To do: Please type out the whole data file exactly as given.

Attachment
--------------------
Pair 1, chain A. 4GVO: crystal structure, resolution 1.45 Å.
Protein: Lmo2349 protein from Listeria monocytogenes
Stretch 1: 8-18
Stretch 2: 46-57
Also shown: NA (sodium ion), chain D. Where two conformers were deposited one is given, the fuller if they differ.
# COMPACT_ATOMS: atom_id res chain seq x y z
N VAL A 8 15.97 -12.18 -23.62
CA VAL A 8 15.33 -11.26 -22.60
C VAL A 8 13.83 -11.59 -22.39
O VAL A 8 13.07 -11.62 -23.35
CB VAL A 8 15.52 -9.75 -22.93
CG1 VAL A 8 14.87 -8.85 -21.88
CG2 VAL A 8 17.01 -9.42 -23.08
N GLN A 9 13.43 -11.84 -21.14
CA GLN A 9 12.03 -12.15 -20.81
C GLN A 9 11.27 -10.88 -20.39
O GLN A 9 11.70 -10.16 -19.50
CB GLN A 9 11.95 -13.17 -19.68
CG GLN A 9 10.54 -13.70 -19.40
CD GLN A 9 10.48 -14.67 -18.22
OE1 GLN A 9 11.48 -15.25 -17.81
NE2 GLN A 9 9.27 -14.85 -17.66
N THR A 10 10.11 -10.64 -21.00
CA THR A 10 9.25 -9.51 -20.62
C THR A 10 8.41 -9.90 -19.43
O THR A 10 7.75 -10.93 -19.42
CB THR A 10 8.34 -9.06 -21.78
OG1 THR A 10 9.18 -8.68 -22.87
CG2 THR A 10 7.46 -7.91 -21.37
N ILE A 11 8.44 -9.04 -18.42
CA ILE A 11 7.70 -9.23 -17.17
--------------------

Pair 1, chain A. 4GVO: crystal structure, resolution 1.45 Å.
Protein: Lmo2349 protein from Listeria monocytogenes
Stretch 1: 8-18
Stretch 2: 46-57
Also shown: NA (sodium ion), chain D. Where two conformers were deposited one is given, the fuller if they differ.
# COMPACT_ATOMS: atom_id res chain seq x y z
N VAL A 8 15.97 -12.18 -23.62
CA VAL A 8 15.33 -11.26 -22.60
C VAL A 8 13.83 -11.59 -22.39
O VAL A 8 13.07 -11.62 -23.35
CB VAL A 8 15.52 -9.75 -22.93
CG1 VAL A 8 14.87 -8.85 -21.88
CG2 VAL A 8 17.01 -9.42 -23.08
N GLN A 9 13.43 -11.84 -21.14
CA GLN A 9 12.03 -12.15 -20.81
C GLN A 9 11.27 -10.88 -20.39
O GLN A 9 11.70 -10.16 -19.50
CB GLN A 9 11.95 -13.17 -19.68
CG GLN A 9 10.54 -13.70 -19.40
CD GLN A 9 10.48 -14.67 -18.22
OE1 GLN A 9 11.48 -15.25 -17.81
NE2 GLN A 9 9.27 -14.85 -17.66
N THR A 10 10.11 -10.64 -21.00
CA THR A 10 9.25 -9.51 -20.62
C THR A 10 8.41 -9.90 -19.43
O THR A 10 7.75 -10.93 -19.42
CB THR A 10 8.34 -9.06 -21.78
OG1 THR A 10 9.18 -8.68 -22.87
CG2 THR A 10 7.46 -7.91 -21.37
N ILE A 11 8.44 -9.04 -18.42
CA ILE A 11 7.70 -9.23 -17.17